raper?) or emissions that would eventually change the climate and consequently the American landscape that he held so dear? If implemented on a large scale, would Wright's Broadacre City have brought each of us closer to the office, the market and the theater? Would it have reduced our carbon footprint and headed-off various wars in the Middle East?

No one can fault Wright for not foreseeing the "end of oil," but one has to wonder how fossil fuel-driven transportation across seemingly endless ribbons of concrete figured into his fundamental concepts of organicism and designing in harmony with nature.

Pavilion Party

Last Saturday, Martin House volunteers joined over one hundred of their closest friends for the annual all-volunteer party at the Martin House complex. The highlight of the morning was preview tours of the Eleanor and Wilson Greatbatch Pavilion, the Martin House Visitor Center that is rapidly taking shape. MHRC Executive Director Mary Roberts and Museum Planning Project Coordinator Lesley Neufeld led groups of volunteers through the incredible space of the new building, slated for significant completion by the end of the year.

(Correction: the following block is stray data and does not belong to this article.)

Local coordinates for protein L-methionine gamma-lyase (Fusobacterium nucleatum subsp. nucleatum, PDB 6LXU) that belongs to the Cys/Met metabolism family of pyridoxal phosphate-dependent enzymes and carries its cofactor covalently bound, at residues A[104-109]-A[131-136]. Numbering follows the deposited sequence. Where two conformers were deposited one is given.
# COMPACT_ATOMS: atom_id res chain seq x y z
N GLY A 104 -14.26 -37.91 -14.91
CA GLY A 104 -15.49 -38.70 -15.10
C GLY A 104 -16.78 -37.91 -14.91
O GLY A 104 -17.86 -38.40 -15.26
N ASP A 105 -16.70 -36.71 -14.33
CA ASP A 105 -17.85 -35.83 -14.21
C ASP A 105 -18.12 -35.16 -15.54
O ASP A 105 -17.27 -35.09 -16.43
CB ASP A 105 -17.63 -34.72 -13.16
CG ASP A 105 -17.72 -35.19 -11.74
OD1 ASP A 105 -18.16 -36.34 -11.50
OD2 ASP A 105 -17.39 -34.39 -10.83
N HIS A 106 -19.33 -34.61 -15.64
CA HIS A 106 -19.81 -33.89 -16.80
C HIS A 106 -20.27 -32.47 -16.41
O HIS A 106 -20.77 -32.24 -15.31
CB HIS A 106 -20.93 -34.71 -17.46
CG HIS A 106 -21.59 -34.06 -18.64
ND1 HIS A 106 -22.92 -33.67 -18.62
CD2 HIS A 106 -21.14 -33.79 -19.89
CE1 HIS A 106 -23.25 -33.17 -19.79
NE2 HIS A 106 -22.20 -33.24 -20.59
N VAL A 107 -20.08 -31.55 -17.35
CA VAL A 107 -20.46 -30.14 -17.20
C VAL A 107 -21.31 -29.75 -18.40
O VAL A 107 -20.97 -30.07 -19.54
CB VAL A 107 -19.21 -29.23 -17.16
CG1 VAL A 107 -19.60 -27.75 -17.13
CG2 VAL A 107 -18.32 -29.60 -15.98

As the building takes shape, certain spatial and material harmonies come to the fore; some are subtle, others more bold. This photo illustrates how the dramatic horizontal sweep of the pavilion's roof line meshes with that of the Martin House porte cochere. A more subtle harmony lies in the separation between the pavilion's slender, stainless steel columns and its glass curtain wall, echoing the many vertical "rifts" in the Wright buildings. Both of these details are examples of the emerging dialogue between the pavilion and the historic complex.